Dr. William Collins, a public vaccinator of extensive experience, in a paper read by him before the Sanitary Committee of St. Pancras, upon vaccination, re-vaccination, etc., June 9th, 1863, stated that:—
“In 1847-8 and in 1851-2 I had every opportunity, as public vaccinator to one of the largest parishes of the metropolis, of watching the progress of small-pox among the vaccinated and the unvaccinated, independent of which, numerous cases of clandestine inoculation with small-pox came under my notice. About two-thirds of these inoculated cases had been successfully vaccinated. I watched the progress of the disease with more than ordinary care and anxiety, and found when the children were strong and healthy, both among the vaccinated and the unvaccinated, that the disease was somewhat modified in both patients; but those who were exposed to the more concentrated sources of the infection and of delicate constitutions or scrofulous habit shared a very different fate, especially those who had been previously debilitated by vaccination, several of whom had confluent small-pox in its most malignant form. Some persons, particularly those who were physically strong, accustomed to pure air, cleanliness, and moderation in all things, I found unsusceptible to the vaccine disease. A well-known pugilist (Tom Sayers), who was in training for some professional engagement, came to me to be vaccinated, the smallpox having broken out where he was lodging; he had not been vaccinated in infancy, and never had the small-pox. I performed the operation on him and two others at the same time; at the expiration of a week I saw him again with the other cases, both of whom had taken, but I found little or no signs on this distinguished individual. I then vaccinated him and three children with matter direct from the cow, saw him a week afterwards with no better result He became dissatisfied, and was immediately afterwards inoculated with the small-pox, and that too failed, thus proving that he was constitutionally strong, and capable of resisting disease altogether. With respect to the children, the eldest, a most lively child, with large blue eyes and flaxen hair, suffered severely after vaccination; in fact, for more than ten days her life was despaired of. On the third day after the operation, the arm and the glands in the axilla began to swell; delirium and low typhoid fever ensued for more than a fortnight, when the arm began to slough, and the bone was nearly denuded of flesh. Change of air was recommended and the patient was taken to Margate, returned at the expiration of six months with some ugly looking scars, and the arm useless. . . . If I were to depict one-third of the numerous unhappy victims that I have seen laid prostrate by vaccination, 'I could a tale-unfold whose lightest word would harrow up your souls.' ... I have given you the result of my experience, and after careful examination of all the facts, I am bound to admit that I have no faith in vaccination, nay, I look on it with the greatest disgust, and firmly believe that it is often the medium of conveying many filthy and loathsome diseases from one child to another, and it is no protection from small-pox. Indeed, I consider we are now living in the Jennerian Epoch for the slaughter of the Innocents, and the unthinking portion of the population "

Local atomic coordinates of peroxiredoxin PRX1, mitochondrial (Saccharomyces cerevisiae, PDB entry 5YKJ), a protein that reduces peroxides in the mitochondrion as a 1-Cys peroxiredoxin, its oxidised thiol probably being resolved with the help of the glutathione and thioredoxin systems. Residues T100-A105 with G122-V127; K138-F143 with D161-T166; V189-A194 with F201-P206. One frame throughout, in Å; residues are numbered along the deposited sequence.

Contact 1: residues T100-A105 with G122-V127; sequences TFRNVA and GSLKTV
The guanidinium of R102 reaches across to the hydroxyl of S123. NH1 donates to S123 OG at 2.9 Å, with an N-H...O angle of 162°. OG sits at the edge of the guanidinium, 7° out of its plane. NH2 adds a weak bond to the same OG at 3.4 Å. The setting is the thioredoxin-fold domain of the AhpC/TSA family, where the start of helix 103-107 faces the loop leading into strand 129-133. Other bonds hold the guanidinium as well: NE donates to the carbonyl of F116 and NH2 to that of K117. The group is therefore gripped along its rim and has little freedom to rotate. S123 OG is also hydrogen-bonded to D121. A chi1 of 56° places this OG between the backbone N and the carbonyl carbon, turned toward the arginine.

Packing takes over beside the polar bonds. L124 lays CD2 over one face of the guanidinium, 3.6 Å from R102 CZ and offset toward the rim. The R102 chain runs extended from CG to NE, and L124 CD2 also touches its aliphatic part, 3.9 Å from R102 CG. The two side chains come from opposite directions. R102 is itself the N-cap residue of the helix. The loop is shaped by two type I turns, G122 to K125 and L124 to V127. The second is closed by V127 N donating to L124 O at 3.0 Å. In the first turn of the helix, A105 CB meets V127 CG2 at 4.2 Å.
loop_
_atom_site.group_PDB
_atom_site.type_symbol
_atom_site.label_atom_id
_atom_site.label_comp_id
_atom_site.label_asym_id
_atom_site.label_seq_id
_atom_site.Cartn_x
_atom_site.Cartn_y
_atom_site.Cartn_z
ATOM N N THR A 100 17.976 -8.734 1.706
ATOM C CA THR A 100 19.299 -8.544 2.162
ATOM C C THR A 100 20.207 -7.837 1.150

Extracted from [1868 Book] Essay on Vaccination by Dr. Charles T. Pearce, M.D.